The Council of Australasian University Directors of Information Technology (CAUDIT)’s Cybersecurity Program Director, Nikki Peever, shares insights on the pressing issues in cybersecurity for higher education in the region
Ahead of CISO Brisbane 2022, taking place on the 6th of September at Hilton Brisbane, we caught up with Nikki Peever. She is responsible for the development and delivery of CAUDITs cybersecurity initiative for the sector, which includes the Australasian Higher Education Cybersecurity Service (AHECS).
In this interview, Peever discusses her career background, the most critical issues facing her sector, and how a joint approach by higher education institutes and key supply chain partners is proving immense value to the higher education sector in Australasia.
An Unplanned Success
Cybersecurity wasn’t a linear path or specific direction Peever had planned, in fact, her IT journey started in grade 12 when she worked part time with the school’s internal IT team.
“This was a fantastic, eye-opening experience as prior to this I’d only really used a computer to download music, chat on ICQ or MSN, or design terrible business cards in PowerPoint! I went on to do IT bachelor and honours degrees while working in different tech jobs,” she says.
“The experience that has been most influential on my career path was working with the Australian Government Solicitor/Attorney Generals Department, where I progressed from the Service Desk team to Team Leader, to Director of the Operations team. Although my worked spanned many elements from leadership to technical, due to the nature of the organisation, risk and information security underpinned all aspects of our operations.
“I took some time off to work on a PhD with an entirely different focus, on psychology, mobile health apps, wellbeing, and sport, while teaching an entry level IT unit at QUT. I then had a baby, and found my way back into information security as an Information Security Management System Auditor. This year I started working at CAUDIT overseeing the cybersecurity program.
“I absolutely love the position and the broad portfolio of work which ties together my previous education, training and experience. Aspects like project management, information security, psychology, governance, legislation, academia, and leadership all come into play.
Peever says she considers herself ‘a jack of most trades and a master of some’, preferring a variety of disciplines over one single domain.
“Although unplanned, it feels like everything was leading me straight to my current role and I’m grateful to be able to work in an area that encompasses my strength and passions while giving me different challenges every day,” she says.
Tackling the Most Critical Cybersecurity Issues in Higher Education
The higher education sector is facing a variety of cybersecurity challenges. From skills shortages and competing with the private sector to for talent, to increasing governance and compliance requirements, which add resource and financial costs to the sector.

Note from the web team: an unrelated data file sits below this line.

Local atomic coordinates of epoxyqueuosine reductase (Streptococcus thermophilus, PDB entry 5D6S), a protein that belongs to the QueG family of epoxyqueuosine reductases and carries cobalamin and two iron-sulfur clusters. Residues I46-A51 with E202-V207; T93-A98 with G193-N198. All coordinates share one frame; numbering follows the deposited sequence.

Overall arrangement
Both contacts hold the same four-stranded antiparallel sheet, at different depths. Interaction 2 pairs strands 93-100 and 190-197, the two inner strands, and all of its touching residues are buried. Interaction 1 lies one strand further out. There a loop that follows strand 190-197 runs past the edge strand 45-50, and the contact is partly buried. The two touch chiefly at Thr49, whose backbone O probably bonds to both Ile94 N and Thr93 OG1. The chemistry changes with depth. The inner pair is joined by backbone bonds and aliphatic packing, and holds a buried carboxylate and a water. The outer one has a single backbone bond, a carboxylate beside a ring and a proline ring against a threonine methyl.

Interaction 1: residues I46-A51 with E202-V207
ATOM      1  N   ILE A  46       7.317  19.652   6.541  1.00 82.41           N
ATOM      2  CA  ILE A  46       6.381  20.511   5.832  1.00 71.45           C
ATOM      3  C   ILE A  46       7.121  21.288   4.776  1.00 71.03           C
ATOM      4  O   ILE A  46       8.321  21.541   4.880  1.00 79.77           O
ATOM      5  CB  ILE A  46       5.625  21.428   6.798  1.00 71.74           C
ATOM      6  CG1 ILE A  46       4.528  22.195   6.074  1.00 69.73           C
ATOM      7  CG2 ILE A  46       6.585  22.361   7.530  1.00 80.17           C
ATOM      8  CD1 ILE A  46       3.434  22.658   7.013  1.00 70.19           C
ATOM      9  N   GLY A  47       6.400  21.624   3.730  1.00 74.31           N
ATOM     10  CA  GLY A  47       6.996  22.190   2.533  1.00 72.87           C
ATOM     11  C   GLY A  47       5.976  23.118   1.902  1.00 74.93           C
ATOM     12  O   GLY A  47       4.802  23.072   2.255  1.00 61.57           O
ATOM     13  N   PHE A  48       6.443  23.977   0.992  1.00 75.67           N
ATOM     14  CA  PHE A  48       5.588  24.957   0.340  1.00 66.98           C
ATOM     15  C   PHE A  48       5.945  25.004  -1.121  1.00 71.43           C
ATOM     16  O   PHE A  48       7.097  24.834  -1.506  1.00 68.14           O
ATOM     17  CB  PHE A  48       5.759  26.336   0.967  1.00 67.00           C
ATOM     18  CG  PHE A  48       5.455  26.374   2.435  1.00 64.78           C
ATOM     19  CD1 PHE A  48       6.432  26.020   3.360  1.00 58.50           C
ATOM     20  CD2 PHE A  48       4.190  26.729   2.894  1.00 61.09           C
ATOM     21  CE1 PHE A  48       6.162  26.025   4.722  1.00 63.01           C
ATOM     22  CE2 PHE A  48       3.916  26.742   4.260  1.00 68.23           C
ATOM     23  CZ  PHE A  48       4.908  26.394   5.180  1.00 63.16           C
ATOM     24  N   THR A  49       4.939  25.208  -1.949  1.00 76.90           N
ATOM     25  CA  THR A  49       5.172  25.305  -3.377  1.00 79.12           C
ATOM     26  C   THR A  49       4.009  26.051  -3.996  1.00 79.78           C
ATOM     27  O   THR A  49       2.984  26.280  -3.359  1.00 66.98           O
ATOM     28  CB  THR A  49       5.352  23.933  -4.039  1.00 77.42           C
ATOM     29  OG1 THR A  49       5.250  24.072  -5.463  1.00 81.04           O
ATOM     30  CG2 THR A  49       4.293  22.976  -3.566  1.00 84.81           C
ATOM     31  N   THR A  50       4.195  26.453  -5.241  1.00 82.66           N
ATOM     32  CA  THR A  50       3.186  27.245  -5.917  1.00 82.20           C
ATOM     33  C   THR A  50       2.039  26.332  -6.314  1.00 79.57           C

In addition to that, balancing usability and security, managing appropriate cybersecurity budgets for the level of controls required, and coordinating effective detection and response systems are putting added pressure to the higher education sector in the increasing and evolving threat landscape.
“Through our Australasian Higher Education Cybersecurity Service, we are addressing these issues in a range of ways including via benchmarking, threat intelligence information sharing, specialised working groups, collaboration, and sector focused training programs,” Peever says.
“Research programs within the sector have been subject to foreign interference, and the sector is certainly a target for potential cyberattacks. It’s difficult to ascertain the ranking compared to other industries, but as a collective we must be diligent and aware of the risks, and work together to uplift the cybersecurity profile of the sector.”
Uplifting the Sector by Nurturing Collaboration
Peever’s role forms a key part of the Australasian Higher Education Cybersecurity Service, which is the higher education and research sectors peak cybersecurity body.
AHECS is delivered in collaboration with Australia’s Academic and Research Network (AARNet), AusCERT, Council of Australasian University Directors of Information Technology (CAUDIT), Research and Education Advanced Network New Zealand (REANNZ), and the Australian Access Federation (AAF).
“This collaboration illustrates a joint approach by higher education institutes and key supply chain partners including the sector’s internet service provider (both Australian and New Zealand), federation provider, and cyber emergency response team,” Peever says.
AHECS’s work is multifaceted and encompasses a variety of activities, including threat intelligence through an information sharing and analysis centre; sector benchmarking; webinars and training and an annual cybersecurity forum, to name just a few.
Peever’s position plays a key role in prioritising, and overseeing these activities, and contributing to the uplift of the sector through the AHECS service.
“I think this is such a unique offering, which I haven’t seen in any other industries, and provides immense value to the sector,” she says.
Peever will be joining CISO Brisbane 2022, taking place on the 6th of September at Hilton Brisbane. She is taking part on the “SOCI Act Reforms – what to do next?” panel discussion.
“I will be speaking about the SOCI Act, how the higher education and research sector has addressed their requirements under the Act, and how this Act addresses cyber risk for the sector (and other CI sectors).